Thank you for your continued support of Partners In Health's efforts to rebuild the health systems in Sierra Leona and Liberia that were destroyed by Ebola.
We're pleased to share with you an article from the Thomson Reuters Foundation that highlights the necessity of strengthening West Africa's health systems. An excerpt is below, along with a link to the full article:
"Rushing from one pregnant woman to another in the antenatal ward of Sierra Leone's main maternity hospital, Josephine, a midwifery student, is all too aware of the danger facing the dozens of expecting mothers under her care.
These women are preparing to give birth in a country estimated to have the world's highest rate of maternal deaths. More than one in 100 women in the West African nation die during childbirth, according to the World Health Organization (WHO).
"My niece died during childbirth a few years ago," Josephine, 34, said during a break at the Princess Christian Maternity Hospital (PCMH) in the capital of Freetown.
"I wasn't there to assist her, to save her," she said, sweat dripping down her faded lilac scrubs. "Pregnant women must come to hospital regularly so that they can get the help they need."
Despite a chronic lack of doctors, nurses and midwives and a tradition of giving birth at home, maternal deaths were on the decline in Sierra Leone until 2013 - having halved since 1990.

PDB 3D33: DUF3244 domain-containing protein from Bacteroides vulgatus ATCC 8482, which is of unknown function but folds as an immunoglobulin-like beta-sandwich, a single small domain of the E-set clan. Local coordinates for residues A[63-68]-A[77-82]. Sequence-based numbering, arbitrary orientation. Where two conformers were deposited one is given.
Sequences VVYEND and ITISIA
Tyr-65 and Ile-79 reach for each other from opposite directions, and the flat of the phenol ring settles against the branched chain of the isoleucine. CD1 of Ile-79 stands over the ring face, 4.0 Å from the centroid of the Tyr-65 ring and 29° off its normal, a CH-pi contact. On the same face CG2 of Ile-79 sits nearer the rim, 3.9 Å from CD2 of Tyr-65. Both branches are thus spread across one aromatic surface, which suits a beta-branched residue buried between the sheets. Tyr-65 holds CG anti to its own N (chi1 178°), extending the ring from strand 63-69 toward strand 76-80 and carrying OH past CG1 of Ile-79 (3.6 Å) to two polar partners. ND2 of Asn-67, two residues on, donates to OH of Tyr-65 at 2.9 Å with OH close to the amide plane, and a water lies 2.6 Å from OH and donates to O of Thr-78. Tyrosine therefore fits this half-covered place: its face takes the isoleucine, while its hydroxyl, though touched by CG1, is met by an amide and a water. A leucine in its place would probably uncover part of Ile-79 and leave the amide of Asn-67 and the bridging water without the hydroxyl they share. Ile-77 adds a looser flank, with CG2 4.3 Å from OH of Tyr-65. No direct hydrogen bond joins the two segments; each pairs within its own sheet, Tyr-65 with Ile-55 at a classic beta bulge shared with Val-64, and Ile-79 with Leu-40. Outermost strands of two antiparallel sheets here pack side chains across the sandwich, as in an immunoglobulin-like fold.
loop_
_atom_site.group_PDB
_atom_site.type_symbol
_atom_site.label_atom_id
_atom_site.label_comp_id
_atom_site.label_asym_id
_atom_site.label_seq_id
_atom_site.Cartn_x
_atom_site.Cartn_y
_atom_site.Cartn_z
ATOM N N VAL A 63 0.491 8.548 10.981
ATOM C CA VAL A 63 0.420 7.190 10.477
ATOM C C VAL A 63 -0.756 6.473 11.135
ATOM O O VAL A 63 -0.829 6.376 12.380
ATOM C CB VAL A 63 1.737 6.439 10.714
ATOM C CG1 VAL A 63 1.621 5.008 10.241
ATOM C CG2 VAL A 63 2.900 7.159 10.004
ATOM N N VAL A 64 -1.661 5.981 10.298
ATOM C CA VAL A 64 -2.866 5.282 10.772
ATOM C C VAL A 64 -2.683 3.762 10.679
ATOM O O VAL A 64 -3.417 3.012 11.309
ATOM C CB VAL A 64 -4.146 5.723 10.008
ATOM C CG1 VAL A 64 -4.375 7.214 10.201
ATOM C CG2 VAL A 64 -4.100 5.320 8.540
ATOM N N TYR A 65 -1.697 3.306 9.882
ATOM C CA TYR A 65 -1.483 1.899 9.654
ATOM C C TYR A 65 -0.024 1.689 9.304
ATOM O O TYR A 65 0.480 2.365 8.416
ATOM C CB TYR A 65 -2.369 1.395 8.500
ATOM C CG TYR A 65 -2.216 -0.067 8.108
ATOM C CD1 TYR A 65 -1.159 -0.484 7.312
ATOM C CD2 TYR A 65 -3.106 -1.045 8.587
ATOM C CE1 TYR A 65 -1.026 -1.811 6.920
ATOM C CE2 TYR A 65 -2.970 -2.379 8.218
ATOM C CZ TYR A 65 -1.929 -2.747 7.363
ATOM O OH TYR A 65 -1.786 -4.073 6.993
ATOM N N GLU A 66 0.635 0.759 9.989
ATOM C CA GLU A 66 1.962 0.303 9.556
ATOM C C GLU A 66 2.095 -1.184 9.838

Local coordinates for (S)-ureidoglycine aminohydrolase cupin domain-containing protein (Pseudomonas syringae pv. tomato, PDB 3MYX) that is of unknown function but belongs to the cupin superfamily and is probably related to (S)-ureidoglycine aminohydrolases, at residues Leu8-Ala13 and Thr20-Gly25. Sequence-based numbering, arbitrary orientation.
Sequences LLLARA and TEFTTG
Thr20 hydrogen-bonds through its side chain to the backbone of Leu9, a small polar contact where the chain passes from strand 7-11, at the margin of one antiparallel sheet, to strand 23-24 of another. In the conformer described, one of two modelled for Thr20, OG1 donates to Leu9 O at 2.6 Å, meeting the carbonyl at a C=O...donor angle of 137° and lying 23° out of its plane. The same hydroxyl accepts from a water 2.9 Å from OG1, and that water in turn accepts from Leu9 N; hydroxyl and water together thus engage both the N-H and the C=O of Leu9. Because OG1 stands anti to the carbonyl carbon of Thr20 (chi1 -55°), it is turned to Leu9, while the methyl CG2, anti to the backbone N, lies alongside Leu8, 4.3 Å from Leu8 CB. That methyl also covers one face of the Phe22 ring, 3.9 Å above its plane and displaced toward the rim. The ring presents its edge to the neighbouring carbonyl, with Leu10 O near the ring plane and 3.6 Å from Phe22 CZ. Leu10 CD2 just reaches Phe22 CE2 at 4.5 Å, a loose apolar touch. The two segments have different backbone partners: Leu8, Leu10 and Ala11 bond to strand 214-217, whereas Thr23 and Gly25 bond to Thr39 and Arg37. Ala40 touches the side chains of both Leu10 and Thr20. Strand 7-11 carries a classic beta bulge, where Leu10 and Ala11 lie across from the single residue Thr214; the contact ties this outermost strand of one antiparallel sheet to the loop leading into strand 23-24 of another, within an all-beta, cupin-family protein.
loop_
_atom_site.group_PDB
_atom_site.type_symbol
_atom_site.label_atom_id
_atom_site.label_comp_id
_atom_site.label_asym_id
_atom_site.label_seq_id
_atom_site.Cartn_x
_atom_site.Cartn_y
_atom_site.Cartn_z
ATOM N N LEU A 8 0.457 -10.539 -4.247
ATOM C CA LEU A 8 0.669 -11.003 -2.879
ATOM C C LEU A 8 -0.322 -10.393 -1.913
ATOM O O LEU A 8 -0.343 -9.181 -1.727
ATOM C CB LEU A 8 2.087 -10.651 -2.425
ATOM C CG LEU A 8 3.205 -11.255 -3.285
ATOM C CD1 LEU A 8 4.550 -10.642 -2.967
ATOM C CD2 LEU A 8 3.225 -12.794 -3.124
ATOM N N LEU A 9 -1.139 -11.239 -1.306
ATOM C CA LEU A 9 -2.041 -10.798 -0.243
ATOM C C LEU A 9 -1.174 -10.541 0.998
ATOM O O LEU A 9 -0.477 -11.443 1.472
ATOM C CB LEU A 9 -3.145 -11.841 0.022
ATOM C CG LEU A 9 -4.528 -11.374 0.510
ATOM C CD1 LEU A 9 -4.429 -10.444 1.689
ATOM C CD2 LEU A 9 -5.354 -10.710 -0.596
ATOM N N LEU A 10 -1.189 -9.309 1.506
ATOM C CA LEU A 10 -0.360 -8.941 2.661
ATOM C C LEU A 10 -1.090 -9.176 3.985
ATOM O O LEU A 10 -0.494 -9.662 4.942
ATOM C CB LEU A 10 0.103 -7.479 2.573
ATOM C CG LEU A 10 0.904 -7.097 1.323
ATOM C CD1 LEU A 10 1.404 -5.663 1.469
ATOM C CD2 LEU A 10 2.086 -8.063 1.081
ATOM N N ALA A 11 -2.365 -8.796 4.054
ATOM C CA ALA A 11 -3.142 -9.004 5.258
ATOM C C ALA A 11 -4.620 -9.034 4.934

Then Ebola struck. The world's worst outbreak of the virus ravaged the country's fragile health system, killed a tenth of its doctors and scared people away from health centres.
Maternal and child deaths spiked as a result, and the country's maternal mortality rate soared to 1,360 deaths per 100,000 births last year from 1,100 in 2013, U.N. data shows.
The government and the United Nations say they have learnt lessons from the Ebola epidemic, which sparked a fresh drive to improve the health system - on which less than 10 percent of the state budget is spent - and reduce maternal deaths.
"Ebola was a necessary evil,"a midwife adviser for the U.N. Population Fund (UNFPA) told the Thomson Reuters Foundation. "It was an eye-opener which showed the issues facing our health system. Now we must tackle them."
Those issues include training more midwives, coaxing doctors back from abroad, boosting blood donations and ensuring women give birth in health facilities, health experts say."
Partners In Health is committed to alleviating the health crises that continue to plague West Africa in the wake of the Ebola epidemic. We thank you for your generous support - we could not do this work without you.